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On Watching Educating Yorkshire

6th September 2013

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I probably wasn’t the only one with reservations before watching Educating Yorkshire, the fly on the wall doc (when did documentaries such as this start being dubbed ‘reality TV’?) that showed eight weeks in the life of a West Yorkshire comprehensive school.

After the TV advert, which featured one student declaring that letters and numbers are “the same thing” and year ten pupil Bailey debuting her drawn on eyebrows, I had a very strong feeling that the pupils of Thornhill Community Academy in Dewsbury were going to be sold up the river in a quest for high ratings. Despite the likelihood that Thornhill’s teachers would have their pupils’ best interests at heart we have, after all, become increasingly used to laughing at people on television over the last few years, especially when the guise of ‘reality TV’ is being thrown around.

Thornhill Community Academy is only eight miles from my (possibly very similar) secondary school, and (without having watched its predecessor Educating Essex) the thought that these kids might be exploited as ratings fodder was irking on a personal level.

Add to this the views of Thornhill such as that from Mail Online, which featured a charmingly catch-all headline that included the words “A school full of unruly pupils with no future in a recession-hit town”, and the expectation that the view presented would be largely one-sided is understandable.

So Educating Yorkshire premiered last night, against this backdrop, and pulled in 3.3million viewers – double the usual amount for a Thursday night 9pm slot.

And what did we find? A surprisingly honest and balanced look at a school that is making huge gains (after a prediction that 45% of pupils would receive five A*-C GCSE grades in 2012, 63% hit the mark), and a documentary that wasn’t scared to depict the students as real people, rather than categorising them as good, or bad, or geeky, or rebellious.

Instead Channel 4 opted not for the easily route and thus we had year 10’s Bailey, frequently in isolation “death” but determined to improve her behaviour and work on her desire to be elected prefect, Ryan, the self-confessed 12-year-old “little old man”, and Kamrrem (not Cameron as has been reported elsewhere), the angelic looking yet badly behaved year eight, who by the end of the episode appears to have come to the realisation that he needs to work hard at school, as this will lead him on to “having a job and being able to look after other people” in the future.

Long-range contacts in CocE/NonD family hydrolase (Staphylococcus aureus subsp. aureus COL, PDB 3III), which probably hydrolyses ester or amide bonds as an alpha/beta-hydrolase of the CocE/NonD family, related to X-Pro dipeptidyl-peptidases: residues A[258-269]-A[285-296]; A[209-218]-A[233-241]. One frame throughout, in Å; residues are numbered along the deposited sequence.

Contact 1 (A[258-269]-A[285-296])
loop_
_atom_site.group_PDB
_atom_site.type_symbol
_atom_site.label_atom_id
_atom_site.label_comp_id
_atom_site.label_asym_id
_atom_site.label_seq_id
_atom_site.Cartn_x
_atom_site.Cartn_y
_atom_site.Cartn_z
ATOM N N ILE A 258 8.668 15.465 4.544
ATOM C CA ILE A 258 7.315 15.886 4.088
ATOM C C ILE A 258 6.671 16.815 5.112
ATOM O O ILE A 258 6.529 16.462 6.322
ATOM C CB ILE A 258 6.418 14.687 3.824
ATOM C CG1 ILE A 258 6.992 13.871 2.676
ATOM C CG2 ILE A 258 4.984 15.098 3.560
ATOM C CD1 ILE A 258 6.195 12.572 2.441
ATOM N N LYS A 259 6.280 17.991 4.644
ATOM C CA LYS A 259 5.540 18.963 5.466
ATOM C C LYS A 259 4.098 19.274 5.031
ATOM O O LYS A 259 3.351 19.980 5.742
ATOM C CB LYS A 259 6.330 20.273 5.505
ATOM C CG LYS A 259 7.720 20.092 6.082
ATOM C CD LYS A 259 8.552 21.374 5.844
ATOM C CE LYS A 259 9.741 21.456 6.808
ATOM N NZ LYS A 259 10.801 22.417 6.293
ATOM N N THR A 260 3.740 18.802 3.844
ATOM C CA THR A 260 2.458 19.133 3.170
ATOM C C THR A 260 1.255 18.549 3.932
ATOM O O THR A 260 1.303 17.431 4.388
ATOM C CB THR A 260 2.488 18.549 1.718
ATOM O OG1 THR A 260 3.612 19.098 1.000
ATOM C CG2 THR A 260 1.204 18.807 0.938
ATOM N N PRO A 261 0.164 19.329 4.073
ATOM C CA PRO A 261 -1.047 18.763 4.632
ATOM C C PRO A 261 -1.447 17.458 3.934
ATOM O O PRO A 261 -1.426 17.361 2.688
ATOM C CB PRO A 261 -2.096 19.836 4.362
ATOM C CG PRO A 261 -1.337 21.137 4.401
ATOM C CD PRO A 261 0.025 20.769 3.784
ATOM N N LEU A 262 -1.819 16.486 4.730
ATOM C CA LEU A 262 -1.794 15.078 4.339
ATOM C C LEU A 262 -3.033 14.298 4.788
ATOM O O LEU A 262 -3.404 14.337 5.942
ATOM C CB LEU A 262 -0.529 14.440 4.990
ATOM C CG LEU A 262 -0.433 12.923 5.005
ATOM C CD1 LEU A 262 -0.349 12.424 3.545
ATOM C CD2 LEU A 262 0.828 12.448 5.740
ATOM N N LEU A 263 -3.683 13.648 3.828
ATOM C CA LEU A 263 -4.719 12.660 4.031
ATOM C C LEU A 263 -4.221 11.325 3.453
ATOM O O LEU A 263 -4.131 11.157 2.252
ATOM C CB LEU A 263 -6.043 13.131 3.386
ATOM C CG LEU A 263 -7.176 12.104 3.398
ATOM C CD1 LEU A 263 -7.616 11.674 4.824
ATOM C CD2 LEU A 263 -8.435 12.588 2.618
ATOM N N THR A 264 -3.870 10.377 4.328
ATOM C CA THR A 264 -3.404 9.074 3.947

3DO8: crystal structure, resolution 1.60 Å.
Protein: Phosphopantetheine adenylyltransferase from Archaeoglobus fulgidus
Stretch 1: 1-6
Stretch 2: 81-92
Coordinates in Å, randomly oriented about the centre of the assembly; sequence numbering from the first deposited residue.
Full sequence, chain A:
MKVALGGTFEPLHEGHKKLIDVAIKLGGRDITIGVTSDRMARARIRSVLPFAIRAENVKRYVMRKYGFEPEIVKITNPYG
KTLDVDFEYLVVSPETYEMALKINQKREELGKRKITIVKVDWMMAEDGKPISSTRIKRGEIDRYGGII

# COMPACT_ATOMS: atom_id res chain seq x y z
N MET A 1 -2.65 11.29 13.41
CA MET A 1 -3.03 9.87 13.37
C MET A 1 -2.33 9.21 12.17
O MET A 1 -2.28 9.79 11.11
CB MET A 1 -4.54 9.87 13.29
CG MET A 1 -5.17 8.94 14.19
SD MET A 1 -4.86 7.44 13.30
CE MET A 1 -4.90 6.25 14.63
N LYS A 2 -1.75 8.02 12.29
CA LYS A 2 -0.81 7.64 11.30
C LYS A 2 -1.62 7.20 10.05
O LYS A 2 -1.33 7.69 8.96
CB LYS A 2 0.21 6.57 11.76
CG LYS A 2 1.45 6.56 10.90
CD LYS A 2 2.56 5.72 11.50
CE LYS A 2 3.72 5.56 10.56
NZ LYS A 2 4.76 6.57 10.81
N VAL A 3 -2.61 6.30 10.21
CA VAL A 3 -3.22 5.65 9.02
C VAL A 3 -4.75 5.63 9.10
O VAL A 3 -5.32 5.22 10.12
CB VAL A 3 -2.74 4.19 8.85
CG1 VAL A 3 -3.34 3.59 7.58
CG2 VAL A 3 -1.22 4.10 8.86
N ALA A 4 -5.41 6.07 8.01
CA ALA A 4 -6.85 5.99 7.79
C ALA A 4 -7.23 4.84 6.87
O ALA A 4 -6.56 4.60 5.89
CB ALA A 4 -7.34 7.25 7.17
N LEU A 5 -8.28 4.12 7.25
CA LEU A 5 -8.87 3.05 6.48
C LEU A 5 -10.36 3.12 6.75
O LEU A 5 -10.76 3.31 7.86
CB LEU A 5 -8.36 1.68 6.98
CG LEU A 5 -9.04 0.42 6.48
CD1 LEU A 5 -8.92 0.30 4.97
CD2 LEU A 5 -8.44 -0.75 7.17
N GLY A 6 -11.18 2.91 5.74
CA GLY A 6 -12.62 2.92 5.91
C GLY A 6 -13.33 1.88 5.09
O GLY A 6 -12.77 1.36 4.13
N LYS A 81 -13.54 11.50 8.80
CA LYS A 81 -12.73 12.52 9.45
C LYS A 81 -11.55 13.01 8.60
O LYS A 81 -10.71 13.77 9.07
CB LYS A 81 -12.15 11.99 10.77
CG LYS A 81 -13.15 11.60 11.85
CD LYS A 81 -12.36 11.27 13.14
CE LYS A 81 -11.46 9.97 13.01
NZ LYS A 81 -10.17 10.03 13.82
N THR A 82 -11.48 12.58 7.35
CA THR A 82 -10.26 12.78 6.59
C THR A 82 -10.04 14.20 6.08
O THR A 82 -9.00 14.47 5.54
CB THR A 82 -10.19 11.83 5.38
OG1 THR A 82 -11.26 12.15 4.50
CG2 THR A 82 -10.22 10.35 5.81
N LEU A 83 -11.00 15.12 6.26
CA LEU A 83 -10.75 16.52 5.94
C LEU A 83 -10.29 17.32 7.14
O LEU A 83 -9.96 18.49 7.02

This melting pot of challenging behaviours and personalities (the scene where Kamrrem is temporarily excluded after snowballing a pensioner in the street is slightly difficult to watch) are backed up by the teachers, most notably head Jonny Mitchell, who has the unique gift of being able to talk to students in a non-patronising way that immediately manages to garner respect. His success at communicating with his pupils is proved when Bailey feels comfortable enough to nip into his office for a chat about how she can best go about becoming a prefect. The Thornhill teachers deserve phenomenal amounts of respect.

There is of course the concerning issue of consent. Documentaries and/or reality TV concerning children is always going to be questionable, but when a kid goes on a televised talent show there is a conscious decision by someone along the line to put them in front of a camera. When the cameras are coming into the safe environment of a school, however, there is a level of passivity involved that invites questions. But it took a good few months for all pupils, teachers and parents to be on board, Mitchell says, and the school’s relationship with the filmmakers, despite Channel 4 retaining full editorial control, was such that as head he trusted the that results  would be nothing but positive. After seeing how he deals with his pupils, it’s difficult not to trust his judgement.

If Educating Yorkshire (and of course its predecessor Educating Essex) are dubbed ‘reality TV’, then they’re a step forward from that which we usually see: as Mitchell says, behaviour improved whilst the cameras were present. He adds, “I want to pull in nearby kids, and we can only do that by improving and being successful. This show will add kudos for us. I hope it works.”

Based on the first episode, this looks likely to be the case. Let’s hope it continues.

Educating Yorkshire is on Channel 4 on Thursdays at 9pm.

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